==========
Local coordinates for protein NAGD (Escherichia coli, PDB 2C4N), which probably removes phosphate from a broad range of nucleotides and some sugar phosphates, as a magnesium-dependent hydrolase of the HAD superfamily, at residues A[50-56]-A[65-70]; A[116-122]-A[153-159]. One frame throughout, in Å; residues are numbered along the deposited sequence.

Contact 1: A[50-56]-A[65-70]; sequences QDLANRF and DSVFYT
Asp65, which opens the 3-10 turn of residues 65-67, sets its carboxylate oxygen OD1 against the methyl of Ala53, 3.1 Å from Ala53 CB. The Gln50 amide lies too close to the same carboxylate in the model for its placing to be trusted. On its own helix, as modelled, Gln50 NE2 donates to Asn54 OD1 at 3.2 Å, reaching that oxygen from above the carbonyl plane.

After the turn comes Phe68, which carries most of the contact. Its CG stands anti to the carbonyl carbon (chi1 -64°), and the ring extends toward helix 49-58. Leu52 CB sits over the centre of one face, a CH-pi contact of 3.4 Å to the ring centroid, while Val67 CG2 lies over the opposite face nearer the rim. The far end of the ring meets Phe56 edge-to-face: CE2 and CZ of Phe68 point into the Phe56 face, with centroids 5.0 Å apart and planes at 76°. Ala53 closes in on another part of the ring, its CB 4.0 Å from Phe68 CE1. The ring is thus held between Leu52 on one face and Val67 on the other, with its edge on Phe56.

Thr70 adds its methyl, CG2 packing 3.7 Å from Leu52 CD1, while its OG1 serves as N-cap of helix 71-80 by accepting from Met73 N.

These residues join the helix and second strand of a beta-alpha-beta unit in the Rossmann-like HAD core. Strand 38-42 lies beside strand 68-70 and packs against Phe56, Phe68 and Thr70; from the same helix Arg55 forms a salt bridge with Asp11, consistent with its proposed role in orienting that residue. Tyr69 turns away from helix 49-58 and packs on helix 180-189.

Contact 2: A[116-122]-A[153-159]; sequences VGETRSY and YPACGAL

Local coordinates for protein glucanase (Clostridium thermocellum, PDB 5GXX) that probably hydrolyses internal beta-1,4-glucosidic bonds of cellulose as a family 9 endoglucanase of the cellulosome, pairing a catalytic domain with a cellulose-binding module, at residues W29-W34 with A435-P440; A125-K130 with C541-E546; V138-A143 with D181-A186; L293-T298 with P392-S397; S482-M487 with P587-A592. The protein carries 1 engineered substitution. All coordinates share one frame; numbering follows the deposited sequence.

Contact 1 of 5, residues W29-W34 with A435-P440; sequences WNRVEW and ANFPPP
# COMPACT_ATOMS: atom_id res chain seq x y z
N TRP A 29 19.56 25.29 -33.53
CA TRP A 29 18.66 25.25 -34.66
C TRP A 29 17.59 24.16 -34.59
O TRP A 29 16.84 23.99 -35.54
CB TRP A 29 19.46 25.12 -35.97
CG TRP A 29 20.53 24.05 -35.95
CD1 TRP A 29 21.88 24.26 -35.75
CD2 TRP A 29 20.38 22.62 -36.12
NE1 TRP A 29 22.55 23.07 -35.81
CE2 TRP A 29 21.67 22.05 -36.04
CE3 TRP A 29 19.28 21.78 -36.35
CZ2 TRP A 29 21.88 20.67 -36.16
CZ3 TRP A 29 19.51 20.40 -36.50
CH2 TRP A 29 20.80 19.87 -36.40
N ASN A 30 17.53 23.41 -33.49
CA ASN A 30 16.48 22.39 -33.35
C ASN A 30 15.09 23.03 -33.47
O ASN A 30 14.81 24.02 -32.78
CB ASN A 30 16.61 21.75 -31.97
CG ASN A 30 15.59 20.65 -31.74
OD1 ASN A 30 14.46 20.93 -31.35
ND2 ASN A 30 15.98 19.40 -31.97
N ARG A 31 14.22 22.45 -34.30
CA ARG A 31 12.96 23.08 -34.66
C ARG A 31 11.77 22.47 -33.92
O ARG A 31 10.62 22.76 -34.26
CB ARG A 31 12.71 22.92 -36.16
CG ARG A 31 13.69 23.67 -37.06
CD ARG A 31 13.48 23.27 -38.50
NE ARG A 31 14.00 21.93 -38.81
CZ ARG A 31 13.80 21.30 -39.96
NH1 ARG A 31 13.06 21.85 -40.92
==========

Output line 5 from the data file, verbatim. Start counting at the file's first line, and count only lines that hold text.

Thr70 adds its methyl, CG2 packing 3.7 Å from Leu52 CD1, while its OG1 serves as N-cap of helix 71-80 by accepting from Met73 N.